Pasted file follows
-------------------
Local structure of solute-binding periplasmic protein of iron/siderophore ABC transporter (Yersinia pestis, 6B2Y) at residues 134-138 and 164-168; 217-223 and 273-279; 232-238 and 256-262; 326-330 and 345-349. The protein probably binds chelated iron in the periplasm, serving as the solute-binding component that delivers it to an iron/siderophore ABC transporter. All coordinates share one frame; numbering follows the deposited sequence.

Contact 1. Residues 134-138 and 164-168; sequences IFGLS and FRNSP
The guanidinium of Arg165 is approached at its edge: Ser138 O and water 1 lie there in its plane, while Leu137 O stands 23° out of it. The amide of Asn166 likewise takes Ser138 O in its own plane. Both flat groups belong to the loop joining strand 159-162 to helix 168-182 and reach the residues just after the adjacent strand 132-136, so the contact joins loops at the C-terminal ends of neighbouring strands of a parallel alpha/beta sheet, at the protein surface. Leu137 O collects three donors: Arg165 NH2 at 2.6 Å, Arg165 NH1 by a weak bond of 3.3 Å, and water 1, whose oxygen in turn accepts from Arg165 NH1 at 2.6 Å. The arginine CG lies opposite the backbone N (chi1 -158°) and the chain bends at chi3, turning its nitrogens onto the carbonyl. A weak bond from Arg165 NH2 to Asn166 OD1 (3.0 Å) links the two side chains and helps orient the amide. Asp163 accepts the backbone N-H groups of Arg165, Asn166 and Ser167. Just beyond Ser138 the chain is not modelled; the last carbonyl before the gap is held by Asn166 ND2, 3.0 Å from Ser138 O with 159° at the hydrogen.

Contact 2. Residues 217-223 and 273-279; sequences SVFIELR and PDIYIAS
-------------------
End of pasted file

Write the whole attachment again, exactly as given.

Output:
Local structure of solute-binding periplasmic protein of iron/siderophore ABC transporter (Yersinia pestis, 6B2Y) at residues 134-138 and 164-168; 217-223 and 273-279; 232-238 and 256-262; 326-330 and 345-349. The protein probably binds chelated iron in the periplasm, serving as the solute-binding component that delivers it to an iron/siderophore ABC transporter. All coordinates share one frame; numbering follows the deposited sequence.

Contact 1. Residues 134-138 and 164-168; sequences IFGLS and FRNSP
The guanidinium of Arg165 is approached at its edge: Ser138 O and water 1 lie there in its plane, while Leu137 O stands 23° out of it. The amide of Asn166 likewise takes Ser138 O in its own plane. Both flat groups belong to the loop joining strand 159-162 to helix 168-182 and reach the residues just after the adjacent strand 132-136, so the contact joins loops at the C-terminal ends of neighbouring strands of a parallel alpha/beta sheet, at the protein surface. Leu137 O collects three donors: Arg165 NH2 at 2.6 Å, Arg165 NH1 by a weak bond of 3.3 Å, and water 1, whose oxygen in turn accepts from Arg165 NH1 at 2.6 Å. The arginine CG lies opposite the backbone N (chi1 -158°) and the chain bends at chi3, turning its nitrogens onto the carbonyl. A weak bond from Arg165 NH2 to Asn166 OD1 (3.0 Å) links the two side chains and helps orient the amide. Asp163 accepts the backbone N-H groups of Arg165, Asn166 and Ser167. Just beyond Ser138 the chain is not modelled; the last carbonyl before the gap is held by Asn166 ND2, 3.0 Å from Ser138 O with 159° at the hydrogen.

Contact 2. Residues 217-223 and 273-279; sequences SVFIELR and PDIYIAS